While many people’s only experience with bergamot is sipping a cup of Earl Grey, the bergamot oranges grown in Bodrum are used for a variety of culinary applications, from the well-known flavored tea to jams and desserts.
By Chris Drum Berkaya
Winter brings fresh discoveries on Turkey’s Bodrum Peninsula, and one of the most intriguing is the big, lumpy, yellow citrus fruit sometimes found at market stalls. It looks like an overgrown lemon but is far too creased and wrinkled to be a smooth-skinned grapefruit. Locals call this fruit the bergamut, or bergamot orange, which has a short season and is rarely found later than January.
Mature bergamot trees in the sheltered gardens of Bodrum flower in April with big, bold, white flowers tinged with purple, bearing a lovely scent. Unlike the neighboring lemon or mandarin trees bearing the last of the winter fruits while new flowers begin to bud, bergamot oranges are picked early, as the branches can break under the weight of the heavy fruits. In the homes of these same old gardens the Bodrum matrons gather over their afternoon tea and share the recipe for making the bergamot jam. There are techniques particular to the fruit as it has a quite bitter flesh and a very thick pith while the outer yellow rind is thin but very aromatic and oily.
Bodrum-based Ayşe Akbaş remembers the bergamot oranges in her grandparents’ orchard in Gümbet and she lights up with pleasure while demonstrating how to prepare the fruit for jam. Taking a small paring knife, she peels the thin, yellow rind off the fruit, digging into the wrinkled skin to remove it all. She then cuts deep into the fruit to reveal the white pith, which is over one centimeter deep, to Akbaş’s approval. Unlike other citrus such as mandarins, oranges, and grapefruit, the white pith of the bergamot is the prize, and the flesh can be discarded or juiced for salads. The dried, finely cut rind is added to tea for flavor.
When making jam, Akbaş sometimes grates the pith, but often cuts it into cubes instead to give texture and color to the final product. The pith must be thoroughly boiled, once to remove the bitterness, then squeezed to press the water out before being boiled again in fresh water with sugar. Bergamot is pectin rich and, therefore, makes a thick jam. Akbaş also uses the cubed pith in syrup as a sweet topping over pastry.
Bergamot’s long-traveled road
The word bergamot comes from the Italian bergamotta, which gets its name from the Italian town of Bergamo, but it also has a folk etymology that it comes from the Turkish beg-armudi, or “prince of pears”. Its flavor is known worldwide, as the rind and essential oil are used in Earl Grey tea, and for perfumes. These come from Italy’s bergamot industry on the southern shores of Calabria. The rough-skinned, fist-sized fruits of Bodrum with the characteristic thick, white pith are a hybrid between bitter orange (Citrus aurantium) and sweet lime (Citrus limetta), known as ağaç kavunu (tree melon) in the Antalya-Adana region, which, according to the website PlantLives, was the first of the four original citrus fruits to be brought to the Mediterranean from Persia around 400 BCE.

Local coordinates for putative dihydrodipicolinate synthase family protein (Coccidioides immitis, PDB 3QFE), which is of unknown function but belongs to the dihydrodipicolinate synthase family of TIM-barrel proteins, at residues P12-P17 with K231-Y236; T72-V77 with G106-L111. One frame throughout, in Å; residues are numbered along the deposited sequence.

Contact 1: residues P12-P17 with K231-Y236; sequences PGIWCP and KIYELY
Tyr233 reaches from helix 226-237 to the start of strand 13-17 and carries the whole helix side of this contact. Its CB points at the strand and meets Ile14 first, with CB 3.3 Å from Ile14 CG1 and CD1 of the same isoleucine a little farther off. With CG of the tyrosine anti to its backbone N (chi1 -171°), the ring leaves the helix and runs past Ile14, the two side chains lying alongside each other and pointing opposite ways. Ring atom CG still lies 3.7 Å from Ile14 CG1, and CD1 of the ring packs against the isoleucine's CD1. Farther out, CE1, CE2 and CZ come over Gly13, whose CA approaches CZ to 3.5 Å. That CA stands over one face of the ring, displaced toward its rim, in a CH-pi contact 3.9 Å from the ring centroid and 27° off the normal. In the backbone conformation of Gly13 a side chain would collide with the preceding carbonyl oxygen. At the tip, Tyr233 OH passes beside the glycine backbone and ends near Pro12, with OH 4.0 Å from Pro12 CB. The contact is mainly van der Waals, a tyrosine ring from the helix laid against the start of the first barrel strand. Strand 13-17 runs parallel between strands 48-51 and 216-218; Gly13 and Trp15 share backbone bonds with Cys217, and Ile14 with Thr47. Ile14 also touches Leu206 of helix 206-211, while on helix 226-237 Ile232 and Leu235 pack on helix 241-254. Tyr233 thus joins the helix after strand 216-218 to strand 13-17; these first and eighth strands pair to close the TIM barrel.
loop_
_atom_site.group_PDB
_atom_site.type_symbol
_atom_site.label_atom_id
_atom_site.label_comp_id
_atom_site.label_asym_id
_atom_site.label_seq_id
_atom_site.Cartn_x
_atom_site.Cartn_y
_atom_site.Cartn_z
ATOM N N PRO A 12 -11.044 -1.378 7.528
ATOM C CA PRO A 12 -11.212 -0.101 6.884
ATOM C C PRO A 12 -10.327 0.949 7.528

Some of the bergamot trees in Bodrum’s gardens and orchards may have come with the mandarin plantings and orchard programs in 1947–1950 when stocks of saplings were brought from the Dodecanese islands, but most likely were brought earlier by the great writer and plantsman, Cevat Şakir Kabaağaçlı, known by the pen name the Fisherman of Halicarnassus. In his autobiographical book Mavi Sürgün (The Blue Exile), he recalls that he brought 18 kinds of citrus to Bodrum, planted the seeds, and wrote a book about how to cultivate them. Cultivation and planting of young bergamot saplings continues in the frost-free citrus orchards around Gümüşluk and Kadıkalesi, and the prized, expensive jam is sold by entrepreneurial women at weekly markets in Yalıkavak, Ortakent, and Turgutreis. Bergamot jam is a very special product from Bodrum, and is included in the new labels of citrus and fruit jams now produced in Bodrum that grace many summer breakfast tables.
Where to find bergamot products
- Erman Aras, son of the original mandarine farmer, Ömer Aras, has launched the citrus jam line Bodrum Yadi Gari. To order visit www.bodrummandalini.com
- Founded in Gümüşlük, Lokmacı Ana jams and marmalades are sold at Migros, Kipa, and Macrocenter stores, as well as at independent shops. www.lokmaciana.com
- Cıngıloğlu jams are available at Cıngıloğlu gourmet shops in Bodrum, Konacik, Yalikavak, Turgutreis, and Milas. www.cingiloglu.com.tr
Bergamot dessert recipe
Kısmet restaurant chef and local foods researcher Halil Vural follows the techniques described in the article for his recipe for a bergamot dessert, which is included in his recipe book Kısmet te Ne Varsa.
- 8-10 whole bergamot fruits (will yield about 500 grams of pith)
- 1 kilo sugar
- 1 liter water
- Juice of 1 lemon
Rinse the bergamot and peel off the yellow rind without cutting deeper into the pith and clean the creased and wrinkled sections a knife. Continue with a knife, carefully peeling the pith into sections like an orange, separating it from the flesh, and press excess water out of the pieces. The inner flesh can be discarded. Leave the sections of pith to soak in water for 2 days, changing the water twice a day in the morning and evening.
Put 3 liters of water in a pot, bring to the boil, add the pith pieces, and boil for 20 minutes. Strain out the pith and save one liter of the used water. Bring the water to a boil again with sugar stirred into the reserved one liter of water, add the pieces of pith, then simmer for one hour on low heat. Add the lemon juice and continue boiling for five minutes more before removing it from the heat. Place a lid over the pot immediately and keep closed while cooling.
Serve with double cream and walnuts.